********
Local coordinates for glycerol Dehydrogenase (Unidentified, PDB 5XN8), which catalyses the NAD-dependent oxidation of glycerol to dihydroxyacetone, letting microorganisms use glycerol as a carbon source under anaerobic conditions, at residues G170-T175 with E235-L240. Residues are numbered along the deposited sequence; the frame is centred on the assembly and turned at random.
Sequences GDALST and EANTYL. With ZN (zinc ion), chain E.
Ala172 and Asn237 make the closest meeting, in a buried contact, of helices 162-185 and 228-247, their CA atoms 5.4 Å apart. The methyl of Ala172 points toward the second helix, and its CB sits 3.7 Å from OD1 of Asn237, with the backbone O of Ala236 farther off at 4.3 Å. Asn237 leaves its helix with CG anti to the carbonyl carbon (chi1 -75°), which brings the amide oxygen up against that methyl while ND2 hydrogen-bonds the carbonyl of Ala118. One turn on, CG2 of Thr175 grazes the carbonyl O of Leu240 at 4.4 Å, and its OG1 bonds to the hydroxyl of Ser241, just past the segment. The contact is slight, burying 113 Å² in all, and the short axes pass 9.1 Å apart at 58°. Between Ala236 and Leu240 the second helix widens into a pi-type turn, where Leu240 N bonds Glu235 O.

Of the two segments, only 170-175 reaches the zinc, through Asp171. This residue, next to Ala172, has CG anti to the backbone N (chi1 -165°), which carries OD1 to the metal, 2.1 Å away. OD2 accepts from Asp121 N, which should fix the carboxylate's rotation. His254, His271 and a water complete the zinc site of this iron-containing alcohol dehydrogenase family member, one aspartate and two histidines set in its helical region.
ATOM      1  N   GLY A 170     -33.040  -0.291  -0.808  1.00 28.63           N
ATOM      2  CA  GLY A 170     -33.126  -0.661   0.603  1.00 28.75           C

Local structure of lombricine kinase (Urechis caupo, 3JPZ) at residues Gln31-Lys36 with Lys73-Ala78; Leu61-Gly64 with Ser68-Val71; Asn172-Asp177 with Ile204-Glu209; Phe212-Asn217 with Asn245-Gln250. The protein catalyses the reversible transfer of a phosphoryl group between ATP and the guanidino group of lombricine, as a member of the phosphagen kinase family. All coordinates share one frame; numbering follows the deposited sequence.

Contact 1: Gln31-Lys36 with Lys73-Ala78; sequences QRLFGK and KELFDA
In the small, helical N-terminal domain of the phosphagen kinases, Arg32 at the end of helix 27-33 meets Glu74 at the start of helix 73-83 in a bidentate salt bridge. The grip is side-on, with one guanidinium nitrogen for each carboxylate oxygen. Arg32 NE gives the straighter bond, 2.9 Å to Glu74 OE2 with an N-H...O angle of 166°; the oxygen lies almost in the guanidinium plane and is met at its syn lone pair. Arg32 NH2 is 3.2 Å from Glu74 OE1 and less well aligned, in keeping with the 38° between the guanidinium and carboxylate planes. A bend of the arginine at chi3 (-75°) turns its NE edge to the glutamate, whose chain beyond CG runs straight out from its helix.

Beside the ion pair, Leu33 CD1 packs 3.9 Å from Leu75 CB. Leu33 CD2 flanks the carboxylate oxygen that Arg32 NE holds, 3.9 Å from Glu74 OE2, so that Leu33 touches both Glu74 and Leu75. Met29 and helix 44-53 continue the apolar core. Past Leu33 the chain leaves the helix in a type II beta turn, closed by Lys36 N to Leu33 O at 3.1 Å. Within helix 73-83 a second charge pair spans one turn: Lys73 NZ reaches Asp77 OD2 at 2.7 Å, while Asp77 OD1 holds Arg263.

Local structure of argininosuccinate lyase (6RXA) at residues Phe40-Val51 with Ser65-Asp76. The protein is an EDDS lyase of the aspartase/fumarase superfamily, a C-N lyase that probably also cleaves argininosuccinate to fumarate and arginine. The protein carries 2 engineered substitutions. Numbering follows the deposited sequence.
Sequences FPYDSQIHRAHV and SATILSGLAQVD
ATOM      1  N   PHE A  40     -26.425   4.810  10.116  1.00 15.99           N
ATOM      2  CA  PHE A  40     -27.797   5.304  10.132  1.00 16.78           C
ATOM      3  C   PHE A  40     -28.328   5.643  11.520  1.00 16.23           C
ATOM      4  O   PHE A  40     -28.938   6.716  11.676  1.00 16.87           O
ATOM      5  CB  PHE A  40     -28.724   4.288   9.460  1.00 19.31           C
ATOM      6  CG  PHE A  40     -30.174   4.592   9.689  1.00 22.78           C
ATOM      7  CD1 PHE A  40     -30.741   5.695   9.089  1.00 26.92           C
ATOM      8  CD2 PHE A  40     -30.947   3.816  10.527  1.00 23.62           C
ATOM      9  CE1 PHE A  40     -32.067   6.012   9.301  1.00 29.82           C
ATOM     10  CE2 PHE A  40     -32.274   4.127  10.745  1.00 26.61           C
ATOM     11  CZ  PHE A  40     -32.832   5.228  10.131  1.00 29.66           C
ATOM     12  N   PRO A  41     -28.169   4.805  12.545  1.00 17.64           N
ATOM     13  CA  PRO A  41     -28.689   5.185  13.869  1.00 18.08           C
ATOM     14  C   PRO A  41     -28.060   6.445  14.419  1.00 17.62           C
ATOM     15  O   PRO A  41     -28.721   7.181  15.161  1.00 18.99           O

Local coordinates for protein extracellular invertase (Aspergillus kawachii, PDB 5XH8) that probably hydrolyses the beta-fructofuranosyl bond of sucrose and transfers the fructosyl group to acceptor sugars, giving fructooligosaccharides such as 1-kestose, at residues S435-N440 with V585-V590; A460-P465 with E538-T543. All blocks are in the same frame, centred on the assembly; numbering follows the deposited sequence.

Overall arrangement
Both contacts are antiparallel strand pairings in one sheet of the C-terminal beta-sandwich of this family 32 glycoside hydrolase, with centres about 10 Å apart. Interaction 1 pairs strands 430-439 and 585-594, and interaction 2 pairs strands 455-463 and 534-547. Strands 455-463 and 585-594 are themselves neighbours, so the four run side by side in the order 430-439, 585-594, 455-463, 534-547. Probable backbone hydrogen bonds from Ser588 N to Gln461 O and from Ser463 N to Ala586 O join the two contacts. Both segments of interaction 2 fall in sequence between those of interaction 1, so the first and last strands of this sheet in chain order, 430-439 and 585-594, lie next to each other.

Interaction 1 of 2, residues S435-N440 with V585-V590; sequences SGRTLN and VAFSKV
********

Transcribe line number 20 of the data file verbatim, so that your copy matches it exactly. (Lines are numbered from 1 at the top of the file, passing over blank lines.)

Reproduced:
ATOM      8  CD2 PHE A  40     -30.947   3.816  10.527  1.00 23.62           C